Net profit is calculated by subtracting the total expenses from the total revenue. 

Net profit = Total revenue – Total expenses

The total expenses are how much is spent before net income. You can calculate this measure by subtracting the net income from the total revenues. 

You can also calculate the net profit by subtracting total expenses from gross profit.

Net profit = Gross profit – Total expenses

What is free cash flow? 

Gross profit and net profit are both accounting equations. They can be founded on your P&L statement. 

However, what matters most to brand operators is the actual cash left in their bank account each month. That’s where free cash flow comes in. 

Free cash flow tells the story of whether a company gains money or losses it each month. It summarizes the ability of your company to cover expenses and debts. You can track this on your cash flow statement. 

What Are The Key Differences Between Gross Profit Versus Net Profit Versus Gross Margin?

Understanding the differences between these measures helps you better understand how well your business is functioning. These measures can also give you insights into areas of your company that you may want to improve.

The primary difference between gross profit and net profit is the type of expenses you are subtracting. Gross profit focuses on accounting for COGS but not taking other business expenses into account. The benefit of this metric is you can evaluate your production costs relative to sales. Tracking your gross profit trends can indicate whether you need to find ways to reduce COGS or maybe even increase your prices.  

However, net profit indicates whether your company can earn more than it spends. For example, a negative net profit suggests you’re spending more than you’re making, which is called a net loss. 

This also gives more insight into your company’s overall health and available cash flow than gross profit does. 

Gross margin can help indicate how well your business generates revenue versus managing costs. For instance, a high gross margin suggests the company is earning more profits from sales. That said, gross margin does not consider all costs associated with running a business like the net profit metric.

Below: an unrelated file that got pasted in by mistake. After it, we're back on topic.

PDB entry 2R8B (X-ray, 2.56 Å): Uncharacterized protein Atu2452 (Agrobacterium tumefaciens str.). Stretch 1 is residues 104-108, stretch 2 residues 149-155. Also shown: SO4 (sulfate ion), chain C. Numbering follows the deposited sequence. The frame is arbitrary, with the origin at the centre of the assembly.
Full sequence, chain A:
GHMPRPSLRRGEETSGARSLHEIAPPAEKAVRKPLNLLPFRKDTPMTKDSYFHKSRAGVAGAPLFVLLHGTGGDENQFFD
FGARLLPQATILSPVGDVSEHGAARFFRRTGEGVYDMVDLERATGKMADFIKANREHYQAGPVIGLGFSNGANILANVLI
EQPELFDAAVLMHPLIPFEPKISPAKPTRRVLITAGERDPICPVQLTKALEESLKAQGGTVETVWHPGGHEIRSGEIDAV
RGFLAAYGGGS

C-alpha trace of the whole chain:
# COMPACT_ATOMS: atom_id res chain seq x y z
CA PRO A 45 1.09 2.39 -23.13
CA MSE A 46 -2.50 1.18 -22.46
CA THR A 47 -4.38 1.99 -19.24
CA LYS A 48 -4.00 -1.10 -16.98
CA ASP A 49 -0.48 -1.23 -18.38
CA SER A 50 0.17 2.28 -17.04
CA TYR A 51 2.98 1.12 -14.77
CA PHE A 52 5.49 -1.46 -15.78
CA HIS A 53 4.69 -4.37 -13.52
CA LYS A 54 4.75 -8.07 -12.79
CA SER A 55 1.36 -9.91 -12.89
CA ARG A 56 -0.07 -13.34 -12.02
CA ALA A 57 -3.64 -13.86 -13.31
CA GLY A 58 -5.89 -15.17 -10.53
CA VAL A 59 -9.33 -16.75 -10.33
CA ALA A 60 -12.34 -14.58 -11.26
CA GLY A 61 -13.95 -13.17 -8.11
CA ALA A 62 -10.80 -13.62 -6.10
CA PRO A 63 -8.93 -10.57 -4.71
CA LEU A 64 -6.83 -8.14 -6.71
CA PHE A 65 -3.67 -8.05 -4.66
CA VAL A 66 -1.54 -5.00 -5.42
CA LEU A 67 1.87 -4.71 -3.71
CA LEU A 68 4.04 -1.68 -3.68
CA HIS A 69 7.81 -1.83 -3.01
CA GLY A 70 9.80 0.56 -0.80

Gross margin and gross profit also don’t account for strategic moves a business may make, such as moving to a larger facility, taking on debt, or restructuring prices. Therefore, it’s important to monitor all three metrics to gain greater insights into your company’s financial health. 


Calculating and tracking these three metrics can help you create an analysis trend over time to measure financial improvements. You can then compare these metrics from previous accounting periods to gain insights into your company’s growth.

You can track these metrics across years or for more specific accounting periods. You may also want to keep in mind how long you’ve been in business when tracking these measures.

Understanding your business’s profitability takes more than just assessing your bottom line. Multiple factors contribute to your company’s overall health and growth trajectory. 

xero toolkit ecommerce

Want to improve your cash flow and get more confident with your numbers? Learn how to use Xero effectively for your e-commerce business with our free Xero toolkit. This includes our step-by-step guide to getting your Xero file in order, a Cashflow Forecast Template, and a Bookkeeping timetable template to help you stay on top of your finances & get current reporting. Download now

Posted By

Wayne Richard

Wayne Richard

Wayne is a management accountant who forged a 15-year career with tech heavyweight Hewlett Packard before starting his own cloud accounting firm in Tucson, Arizona. Fate (and the Internet) brought him to discover Bean Ninjas via a blog post. Two years later and Wayne’s involvement with Bean Ninjas had grown from a blog comment to contractor to equity partner. When Wayne isn’t managing a global team and equipping entrepreneurs with the financial tools they need to enjoy business success and lifestyle freedom, he’s being an everyday superhero to his wife and five children. Wayne is Bean Ninjas resident e-commerce expert.

Related Articles